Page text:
The mission of the School of Continuing Studies at Georgetown University is to “deliver a world-class, values-based education to a diverse array of communities and individuals throughout their academic and professional careers” guided by a value of “exemplifying Georgetown’s shared Jesuit values.” But what are these Jesuit values? Why do they matter in your education at Georgetown SCS? And how do you put them into action in your professional lives? These questions feel more urgent today as reflective professional are being called upon in every sector of professional practice to address longstanding barriers to economic and social justice. The pandemic continues to shed a light on these challenges and invites a more generous response from our graduates rooted in our University mission and values.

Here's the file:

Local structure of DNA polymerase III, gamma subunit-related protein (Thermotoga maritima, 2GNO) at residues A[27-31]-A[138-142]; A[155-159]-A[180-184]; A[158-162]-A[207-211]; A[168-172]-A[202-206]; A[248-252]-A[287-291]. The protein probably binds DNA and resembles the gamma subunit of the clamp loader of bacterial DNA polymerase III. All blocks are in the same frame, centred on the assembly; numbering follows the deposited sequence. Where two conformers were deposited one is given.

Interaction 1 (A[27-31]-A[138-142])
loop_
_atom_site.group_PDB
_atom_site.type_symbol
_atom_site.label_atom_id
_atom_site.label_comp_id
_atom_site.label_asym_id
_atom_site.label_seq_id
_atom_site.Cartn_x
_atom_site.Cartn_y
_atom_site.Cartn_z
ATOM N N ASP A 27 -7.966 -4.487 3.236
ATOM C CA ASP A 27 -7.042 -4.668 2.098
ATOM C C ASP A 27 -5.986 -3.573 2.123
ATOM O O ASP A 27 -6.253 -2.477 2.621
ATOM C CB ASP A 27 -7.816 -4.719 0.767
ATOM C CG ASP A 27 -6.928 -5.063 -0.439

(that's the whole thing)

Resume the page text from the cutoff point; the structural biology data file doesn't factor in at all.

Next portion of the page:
This popular course, offered annually since 2016 as “Jesuit Values in Professional Practice,” is an interdisciplinary journey into mission-driven leadership and explores the concepts, application, and implications of leadership theory grounded in Jesuit spirituality. The course is open to any degree-seeking SCS student as an open elective and embraces a “whole person” approach to education by including regular personal and communal reflection, presentations by mission-driven leaders at Georgetown and beyond, and direct community service opportunities facilitated by Georgetown’s Center for Social Justice, Research, Teaching & Service. Questions? Reach out to course faculty and SCS Associate Director for Mission Integration, Jamie Kralovec (email@example.com).